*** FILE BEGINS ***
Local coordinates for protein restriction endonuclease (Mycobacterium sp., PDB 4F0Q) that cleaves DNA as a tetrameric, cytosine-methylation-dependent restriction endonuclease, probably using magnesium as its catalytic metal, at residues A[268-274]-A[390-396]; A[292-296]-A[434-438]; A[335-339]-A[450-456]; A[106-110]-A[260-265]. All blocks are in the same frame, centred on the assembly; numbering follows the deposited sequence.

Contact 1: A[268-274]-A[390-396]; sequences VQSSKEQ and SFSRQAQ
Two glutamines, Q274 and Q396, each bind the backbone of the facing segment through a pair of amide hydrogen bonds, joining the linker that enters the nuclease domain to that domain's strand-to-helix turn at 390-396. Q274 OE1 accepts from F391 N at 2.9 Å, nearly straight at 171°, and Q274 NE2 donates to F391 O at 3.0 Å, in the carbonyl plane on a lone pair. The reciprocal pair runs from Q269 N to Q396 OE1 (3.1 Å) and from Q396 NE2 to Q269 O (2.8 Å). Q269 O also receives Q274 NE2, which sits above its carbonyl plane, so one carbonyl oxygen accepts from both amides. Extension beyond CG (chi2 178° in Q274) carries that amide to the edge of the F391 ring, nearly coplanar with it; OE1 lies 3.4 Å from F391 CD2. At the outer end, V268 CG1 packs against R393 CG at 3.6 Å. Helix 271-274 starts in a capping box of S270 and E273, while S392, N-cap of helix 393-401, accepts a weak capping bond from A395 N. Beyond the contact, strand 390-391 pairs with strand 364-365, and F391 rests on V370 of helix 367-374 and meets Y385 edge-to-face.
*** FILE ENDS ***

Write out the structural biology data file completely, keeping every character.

Local coordinates for protein restriction endonuclease (Mycobacterium sp., PDB 4F0Q) that cleaves DNA as a tetrameric, cytosine-methylation-dependent restriction endonuclease, probably using magnesium as its catalytic metal, at residues A[268-274]-A[390-396]; A[292-296]-A[434-438]; A[335-339]-A[450-456]; A[106-110]-A[260-265]. All blocks are in the same frame, centred on the assembly; numbering follows the deposited sequence.

Contact 1: A[268-274]-A[390-396]; sequences VQSSKEQ and SFSRQAQ
Two glutamines, Q274 and Q396, each bind the backbone of the facing segment through a pair of amide hydrogen bonds, joining the linker that enters the nuclease domain to that domain's strand-to-helix turn at 390-396. Q274 OE1 accepts from F391 N at 2.9 Å, nearly straight at 171°, and Q274 NE2 donates to F391 O at 3.0 Å, in the carbonyl plane on a lone pair. The reciprocal pair runs from Q269 N to Q396 OE1 (3.1 Å) and from Q396 NE2 to Q269 O (2.8 Å). Q269 O also receives Q274 NE2, which sits above its carbonyl plane, so one carbonyl oxygen accepts from both amides. Extension beyond CG (chi2 178° in Q274) carries that amide to the edge of the F391 ring, nearly coplanar with it; OE1 lies 3.4 Å from F391 CD2. At the outer end, V268 CG1 packs against R393 CG at 3.6 Å. Helix 271-274 starts in a capping box of S270 and E273, while S392, N-cap of helix 393-401, accepts a weak capping bond from A395 N. Beyond the contact, strand 390-391 pairs with strand 364-365, and F391 rests on V370 of helix 367-374 and meets Y385 edge-to-face.